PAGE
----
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TO THE HOUSE COMMITTEE ON AGRICULTURE, SUBCOMMITTEE ON CONSERVATION AND FORESTRY

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TO THE HOUSE COMMITTEE ON AGRICULTURE, SUBCOMMITTEE ON CONSERVATION AND FORESTRY IMPACTS OF ENVIRONMENTAL REGULATIONS AND VOLUNTARY CONSERVATION SOLUTIONS MAY 17, 2016 Presented By: Kate English On behalf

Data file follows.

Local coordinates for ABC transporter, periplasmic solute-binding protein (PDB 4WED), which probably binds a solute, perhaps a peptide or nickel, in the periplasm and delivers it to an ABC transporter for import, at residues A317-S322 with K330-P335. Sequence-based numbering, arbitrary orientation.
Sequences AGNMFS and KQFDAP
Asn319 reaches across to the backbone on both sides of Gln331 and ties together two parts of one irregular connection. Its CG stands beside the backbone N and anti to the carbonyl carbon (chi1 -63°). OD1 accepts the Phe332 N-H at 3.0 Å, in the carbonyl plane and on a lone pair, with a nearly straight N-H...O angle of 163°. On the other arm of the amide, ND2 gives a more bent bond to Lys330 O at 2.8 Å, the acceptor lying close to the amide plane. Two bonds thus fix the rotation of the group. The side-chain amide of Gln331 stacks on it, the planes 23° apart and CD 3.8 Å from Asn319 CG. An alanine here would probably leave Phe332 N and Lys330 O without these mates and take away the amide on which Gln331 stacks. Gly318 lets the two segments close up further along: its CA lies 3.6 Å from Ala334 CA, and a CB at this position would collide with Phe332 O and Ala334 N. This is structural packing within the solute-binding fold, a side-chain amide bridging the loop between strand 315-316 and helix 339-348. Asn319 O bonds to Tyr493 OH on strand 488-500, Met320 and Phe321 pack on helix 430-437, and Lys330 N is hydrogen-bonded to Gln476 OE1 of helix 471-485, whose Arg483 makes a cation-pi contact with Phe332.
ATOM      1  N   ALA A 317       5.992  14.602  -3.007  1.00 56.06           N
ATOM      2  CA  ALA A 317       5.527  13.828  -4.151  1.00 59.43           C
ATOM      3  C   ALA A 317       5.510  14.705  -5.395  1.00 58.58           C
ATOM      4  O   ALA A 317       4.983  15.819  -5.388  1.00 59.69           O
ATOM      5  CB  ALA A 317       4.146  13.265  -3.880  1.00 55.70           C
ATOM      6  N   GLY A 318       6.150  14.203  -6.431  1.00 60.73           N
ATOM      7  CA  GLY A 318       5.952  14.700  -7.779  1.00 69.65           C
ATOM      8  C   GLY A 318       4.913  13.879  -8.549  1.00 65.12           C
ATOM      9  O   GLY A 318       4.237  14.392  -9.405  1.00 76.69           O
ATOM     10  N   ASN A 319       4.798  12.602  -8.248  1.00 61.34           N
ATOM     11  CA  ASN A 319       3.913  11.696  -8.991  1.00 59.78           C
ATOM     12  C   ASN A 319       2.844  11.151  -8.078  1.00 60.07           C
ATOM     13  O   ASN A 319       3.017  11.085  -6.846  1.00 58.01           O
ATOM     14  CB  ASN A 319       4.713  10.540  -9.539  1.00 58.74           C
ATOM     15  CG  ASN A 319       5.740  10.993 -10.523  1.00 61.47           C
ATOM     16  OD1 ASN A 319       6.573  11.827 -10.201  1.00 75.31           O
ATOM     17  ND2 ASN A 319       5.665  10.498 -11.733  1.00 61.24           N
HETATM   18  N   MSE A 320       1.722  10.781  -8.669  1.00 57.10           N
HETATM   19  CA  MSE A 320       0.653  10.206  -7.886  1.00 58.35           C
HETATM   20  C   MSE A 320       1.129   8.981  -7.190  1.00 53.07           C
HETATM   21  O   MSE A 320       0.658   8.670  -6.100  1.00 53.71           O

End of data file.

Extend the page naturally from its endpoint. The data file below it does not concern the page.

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TO THE HOUSE COMMITTEE ON AGRICULTURE, SUBCOMMITTEE ON CONSERVATION AND FORESTRY IMPACTS OF ENVIRONMENTAL REGULATIONS AND VOLUNTARY CONSERVATION SOLUTIONS MAY 17, 2016 Presented By: Kate English On behalf of Florida Farm Bureau Federation and American Farm Bureau Federation Good morning, my name is Kate English. I grow citrus in southwest Florida with my family under the business name of English Family Limited Partnership, LLC. I am here representing my family, as well as Florida Farm Bureau Federation and American Farm Bureau Federation. I want to thank Chairman Thompson, Ranking Member Lujan Grisham, and fellow members of the House Committee on Agriculture for the opportunity to speak with you today about the costs of conservation compliance in accordance with the farm bill, and the myriad federal environmental regulations imposed upon Florida agriculture. There exists a widening chasm between the demands imposed on farmers by regulatory compliance, supplier and consumer requirements, and our ability to meet these obligations while remaining profitable enough to continue producing the fresh, nutritious food that we all take for granted. I am focusing my comments today on the issues of increasing complexity, expense of compliance, lack of sciencebased decision-making, and lack of partnership with the federal government. The point of my comments today is that a farmer shouldn t have to have a lawyer and an engineer on staff to grow food. Complexity and Lack of Science U.S. Environmental Protection Agency s Actions on Nutrients Florida farmers work hard to implement effective strategies for resource conservation, but they re continually confronted with the sentiment that their extensive science-based efforts are never sufficient to protect the resource. New regulations expand the jurisdiction of agencies far beyond the regulatory space previously occupied. A prime example of this is the recent waters of the United States rule., The rule not only expands the regulatory footprint for farming and increases the uncertainty we battle daily, but it also lacks peer-reviewed sound science. These regulations appear instead to be based on public opinion and social media trends rather than facts and science. The result is a highly unpredictable regulatory environment and uncontrolled costs when faced with compliance based on a moving target rather than a rational, science-based goal. We are doing more than ever to protect the environment--much of it at our own expense--while facing increasingly expensive inputs, skyrocketing regulatory compliance costs, and stronger competition in a global marketplace in which we are price takers, not price makers. Our profit margins are slim at best and these factors are not a recipe for long-term success. Florida and its farmers have worked hard to address the impacts of agriculture on the state s natural systems. We have worked hand in-hand with the State of Florida and other stakeholders to develop programs to effectively and responsibly use nutrients and water. Using sound, peerreviewed science developed by the University of Florida/Institute of Food and Agricultural Sciences, best management practices (BMPs) were developed for Florida soils and climate conditions minimizing the use of nutrients and managing water use. Florida farmers were quick to recognize the benefits of BMPs and readily adopted them, utilizing the cost- and timeefficiencies found in better nutrient and irrigation management. The Florida Department of Environmental Protection reviewed and approved these practices, noting their effectiveness in reducing nutrients and runoff while protecting the environment. At the same time, we have struggled with litigation filed by special interest groups against the U.S. Environmental Protection Agency (EPA) claiming that Florida s efforts to protect its water supply were insufficient to comply with the Clean Water Act. Extensive litigation and negotiations at taxpayers expense finally resulted in a settlement that provided for the adoption of Florida s proposed numeric nutrient criteria. The settlement recognizes Florida s ability to enforce its water quality standards. The Florida Department of Environmental Protection s work on Basin Management Action Plans (BMAPs) is collaborative and intensive. These BMAPs are developed in a joint effort with stakeholders to address Total Maximum Daily Load (TMDL) exceedance. For a farm located within a BMAP, the Best Management Practices program empowers farmers to avoid the significant expense of water quality monitoring (which does not include any land management component) and instead address concerns about their operation by filing a Notice of Intent to comply with the best management practices and then working with the Florida Department of Agriculture and Consumer Services to ensure those practices are used. The other benefit of the Best Management Practices program is it allows farmers to choose from a range of management tools for their commodities. The options allow each farmer to customize environmental protections based on his or her particular operation. Many decades of development created the conditions that we have today (though some science is now noting that naturally occurring nutrient levels may have been higher than first believed), but special interest groups are using litigation against EPA to drive policy decisions, including a demand to immediately improve water quality to standards that will realistically require decades and billions of dollars to achieve. At worst, this strategy could result in removing farming from the landscape entirely. The most extreme groups seem to seek that result based on my experiences in working with stakeholder groups. Members of these most extreme groups slander best management practices as mere window dressing and claim the farmers are not performing the practices or the practices do not work because immediate results downstream are not apparent. Claims like these drove the Florida Legislature to require the Florida Department of Agriculture and Consumer Services to begin development on an Implementation Assurance Manual, creating yet one more unnecessary level of bureaucracy at an additional cost to the farmer. In response to these claims, I would instead cite the success of farmers in the Everglades Agricultural Area using best management practices who have managed to reduce phosphorus discharges from their drainage basin by more than 56 percent over the last 20 years. For a milestone 20th year, water flowing from farmlands in the Everglades Agricultural Area achieved phosphorus reductions that significantly exceed those required by Florida's Everglades Forever Act. This improvement is the result of farmers implementing improved farming techniques under the South Florida Water Management District's Source Control Permitting Program. This program has an overall average annual phosphorus reduction of 56 percent more than twice the 25 percent required by law. We have tools that will work which do not require pyramiding local, state and federal regulation on farmers who are working hard to protect their most basic tool and greatest investment, their land. We must use reasonable, economically feasible approaches and allow those approaches time to work. We cannot survive ever-mounting regulation and ever mounting costs of compliance when the benefits of those regulations and costs do not result in meaningful improvement. Removing Products Due to Public Perceptions Citrus Greening (Huanglong or HLB) disease is spread by a single vector, the Asian Citrus Psyllid, first detected on the east coast of Florida in June By September 2000, this pest had spread to 31 Florida counties. Currently, 90 percent of all groves and 80 percent of all citrus trees in Florida are infected with greening disease. Once a thriving industry producing more than 250 million boxes, this past season Florida citrus growers produced less than 80 million boxes (90 pound equivalent), the lowest production in more than 50 years. We are perilously close to falling below the volume of fruit required to maintain the industry s infrastructure for processing, packing and marketing our crop. We will not long survive if we cannot maintain our infrastructure and our markets. Congress has been incredibly generous and responsive during this time. It has authorized and allocated millions of dollars for research in the hopes of finding a cure to this economically devastating disease. At the same time, EPA is actively working to remove some of the few crop protection products that can control populations of the Asian Citrus Psyllid. Public sentiment has risen against neonicotinoid chemical use due to one-sided media reports and social media campaigns claiming that these materials are responsible for the honey bee population decline. The research is ongoing, but there are a number of factors that may contribute to honey bee population changes. Studies note that decreasing population in some locales may be climatic in nature or a result of Colony Collapse Disorder (CCD), of which no scientific cause has been proven. Florida growers have worked with beekeepers to develop schedules to time the use of neonicotinoid sprays so that honey bee populations are not present when these products are applied or when the ingredients are active. Honey bees in Florida citrus groves are transient, as beekeepers bring the hives in for the citrus bloom then move the hives on to other crops. The pesticides labels clearly indicate how to use the product to minimize the impact to beneficial insects and citrus farmers are well aware of the potential harm caused by improper use. We have very few options when combating the psyllid and EPA needs to make decisions based on sound, peer-reviewed science rather than fears and rumors. Complexity and Conflict Permitting at All Levels of Government The cost of compliance continues to rise due to the volume and complexity of information required to obtain and maintain compliance with a permit at all levels of government local, state and federal. Land activities such as leveling, clearing or routine water management that used to be allowed, either without a permit or with a minimal permit that denoted the activity on the land, now require more complex technical information and the fulfillment of ongoing reporting. Permit applications that initially could be completed by the farmer in a few hours now require many months of preparation and expert assistance from legal and engineering professionals to navigate the agencies review of the application, which can take more than a year. These changes have exponentially increased the cost of farming and the costs are not prorated to the size of the farm, disproportionately impacting small and mid-sized farms. Much of the information generated for the permitting process becomes public information. This information is used to both challenge the permits being sought and as fodder for litigation challenging existing operations. The statutory provisions that allow third parties to sue farmers under the citizen suit provisions of a number of environmental laws can create significant financial roadblocks and push smaller farmers to consider other options for their land, particularly as development presses closer to farms. While a cow or a farm field may be aesthetically appealing in concept, the reality of living next door to even a small commercial farming operation is most usually perceived by a home owner as a nuisance. Right-to-Farm laws found in most states do not protect against environmental litigation. Challenging the farm s compliance with environmental regulations is typically a very successful tool to force a farmer out, especially as he contemplates the possibility of having to pay his own attorney s fees along with the fees incurred by the people suing him. The result is frequently a sale of the property for development. USDA NRCS Conservation Programs USDA s Natural Resources Conservation Service (NRCS) has an 80-year history of helping farmers and others maintain healthy and productive working landscapes. The keyword in the above quote from NRCS is working, which should be interpreted as a landscape that combines commodity production (i.e. agriculture) with ecosystem protection. In recent years, the process NRCS uses to help farmers has become increasingly complex and difficult to navigate. At the same time, staffing challenges at the agency are increasing as experienced staffers retire, taking their institutional knowledge with them. Though cost-share opportunities exist for the implementation of conservation measures, many farmers in Florida avoid these programs due to their complexity and lack of transparency. Besides the time and intricate detail required to complete the paperwork, under the most recent farm bill, NRCS programs can now require the farmer to provide an affidavit signed under penalty of perjury that certain practices impacting sensitive lands have never occurred on the property. Farmers are often unable to obtain the corresponding back-up documentation for the affidavit to ensure they are prepared for future audits or compliance reviews, so they choose to avoid this program in its entirety. To many Florida farmers today, USDA s NRCS is a regulatory entity. Contrast that with the view of farmers in the 1970s who welcomed the NRCS ancestor, the Soil Conservation Service, whose scientists tirelessly worked to get Florida farms permitted when a new Water Resources Act required that every well, pump and surface water management system be accounted for and permitted. My grandfather s farm in Lee County has those permits that I now work so hard to maintain because a Soil Conservation Service scientist came out to the farm and educated him about the requirements and helped him with the paperwork. Citrus Crop and Tree Insurance Farmers appreciate the federal government s recognition that food security is vital to our nation. Congress crop insurance program helps farmers recover from catastrophic crop failures that occur from weather and other events. In citrus, we have the distinct benefit of having both crop insurance and tree insurance. While the loss of a crop can be devastating, the loss of our trees can destroy, and is destroying, our industry. This program is quite complex with distinctions being drawn about what entity can hold which kind of policy. In addition, to obtain any insurance, a grower must provide sworn testimony by affidavit that all of his farming operations are in strict compliance with the Food Security Act s Swampbuster provisions. Curiously, citrus is not defined as one of the commodity crops that must comply with the Swampbuster provisions. Threatened/Endangered Species Farmlands frequently provide habitat for threatened and endangered species for a number of reasons, such as the availability of prey and forage, cover for nesting and denning, and protection from people. Farmlands in southwest Florida are providing habitat for the Florida panther, the Florida bonneted bat, the crested caracara and the gopher tortoise, among other species. Unfortunately, very little recognition is given to tfarmers for the habitat that they re providing. Instead, we face the imposition of additional regulations that limit or eliminate the farming practices which created the habitat benefitting the species in residence. This is particularly apparent when farmers sell the development rights over a property and finds, to their surprise that they now have a partner in their farm who has no knowledge, understanding of the land or farming practices and no economic risk, but imposes its management practices all the same. Often these management practices are based on the current fashions of wildlife management rather than knowledge of the land and the creatures that live there. Farmers are intimately involved with the land they farm. They have a culture of stewardship to protect and maintain the most significant asset they have, the land. They know what lives on their land and why. For many of us, it is matter of pride that we coexist with these animals and have the luxury of observing them. And yet, frequently this approach leads to even greater regulatory pressure. For example, when we construct a surface water management impoundment to manage water quality in accordance with Section 401 of the Clean Water Act, we may be creating an area that will subject us to additional regulation and the threat of enforcement by the U.S. Fish and Wildlife Service when a listed species uses that area. The rules prohibiting habitat modification can prevent farmers from effectively using the impoundment or changing the system to accommodate future needs and changing regulatory requirements. Recognition/Lack of Partnership Slow Progress on the Comprehensive Everglades Restoration Plan South Florida has been the recipient of heavy rainfall events in the past year, leading to local and regional flooding. Winter vegetable crops that feed much of the nation were destroyed this past winter due to flooded fields. Lake Okeechobee is over 700 square-miles. It receives the water that falls on a 4,600 square-mile basin stretching from Orlando south to the lake. The outfalls of the lake flow south into the remnant Everglades, east to the St. Lucie Canal and west to the Caloosahatchee River. The towns and farmlands around Lake Okeechobee received flooding rains this past winter. The flood control efforts to protect those farms and communities, as well as the discharges from the lake into the Caloosahatchee and Saint Lucie to prevent a breach to the aging dike surrounding the lake, resulted in outcries from people living on both the east and west coasts of Florida regarding impacts to their estuaries. Environmental activists claim that agriculture is ultimately to blame for degradation in the Indian River Lagoon and the Caloosahatchee Estuary after the U.S. Army Corps of Engineers authorized releases from Lake Okeechobee to lower lake levels and protect those living around the lake. False claims abound that water was not moved south because the sugar industry did not want the water. Water from the lake was moved south to the extent possible but this year s rains had left the water conservation areas full and the amount of water that could be drained through that system was very limited. With Lake Okeechobee continuing to rise, alternative actions had to be taken by the Corps to protect lives and property. Just as Hurricane Katrina devastated New Orleans, Florida was swept by two category four hurricanes, one striking Broward and Dade Counties in 1926 and the second bringing destruction to the people, livestock and lands around Lake Okeechobee in The 1928 hurricane pushed water out of Lake Okeechobee and destroyed the towns of Belle Glade, Canal Point, Chosen, Pahokee and South Bay. The loss of life for humans and animals was unimaginable. My grandfather told the story of going to the area after the hurricane to help bury the dead, afraid of the disease that the Caloosahatchee River could transport to our family farm. My grandmother told the story of being left to shovel the mud from the ground floor of their flooded home while taking care of her husband s aged and infirmed parents. While the exact number of people killed will never be known, the death toll ranges from 1,836 to more than 2,500. When we discuss the need to protect the integrity of the dike around Lake Okeechobee by controlling the lake s water elevation, we can never forget what prompted the decision to build the dike. These losses along with the impacts of the Fort Lauderdale Hurricane of 1947 that caused flooding and significant crops in Fort Lauderdale and threatened to breach the dike around Lake Okeechobee again prompted Congress to pass the Flood Control Act of 1948, authorizing the first phase of the Central and South Florida